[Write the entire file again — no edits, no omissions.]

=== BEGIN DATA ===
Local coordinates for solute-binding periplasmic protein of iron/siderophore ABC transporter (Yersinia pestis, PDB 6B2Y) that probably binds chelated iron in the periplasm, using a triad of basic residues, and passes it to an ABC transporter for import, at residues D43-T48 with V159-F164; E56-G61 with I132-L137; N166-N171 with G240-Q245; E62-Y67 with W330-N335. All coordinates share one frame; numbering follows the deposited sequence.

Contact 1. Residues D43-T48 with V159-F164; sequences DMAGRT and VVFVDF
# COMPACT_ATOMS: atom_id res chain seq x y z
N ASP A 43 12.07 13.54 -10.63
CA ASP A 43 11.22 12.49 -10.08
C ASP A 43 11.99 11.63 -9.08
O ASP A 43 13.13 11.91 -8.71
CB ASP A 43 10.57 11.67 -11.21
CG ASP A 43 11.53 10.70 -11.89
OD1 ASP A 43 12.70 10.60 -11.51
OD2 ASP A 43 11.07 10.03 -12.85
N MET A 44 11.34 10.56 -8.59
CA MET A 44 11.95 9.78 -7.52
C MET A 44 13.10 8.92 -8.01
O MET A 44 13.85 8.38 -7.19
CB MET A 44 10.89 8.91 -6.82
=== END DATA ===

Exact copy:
Local coordinates for solute-binding periplasmic protein of iron/siderophore ABC transporter (Yersinia pestis, PDB 6B2Y) that probably binds chelated iron in the periplasm, using a triad of basic residues, and passes it to an ABC transporter for import, at residues D43-T48 with V159-F164; E56-G61 with I132-L137; N166-N171 with G240-Q245; E62-Y67 with W330-N335. All coordinates share one frame; numbering follows the deposited sequence.

Contact 1. Residues D43-T48 with V159-F164; sequences DMAGRT and VVFVDF
# COMPACT_ATOMS: atom_id res chain seq x y z
N ASP A 43 12.07 13.54 -10.63
CA ASP A 43 11.22 12.49 -10.08
C ASP A 43 11.99 11.63 -9.08
O ASP A 43 13.13 11.91 -8.71
CB ASP A 43 10.57 11.67 -11.21
CG ASP A 43 11.53 10.70 -11.89
OD1 ASP A 43 12.70 10.60 -11.51
OD2 ASP A 43 11.07 10.03 -12.85
N MET A 44 11.34 10.56 -8.59
CA MET A 44 11.95 9.78 -7.52
C MET A 44 13.10 8.92 -8.01
O MET A 44 13.85 8.38 -7.19
CB MET A 44 10.89 8.91 -6.82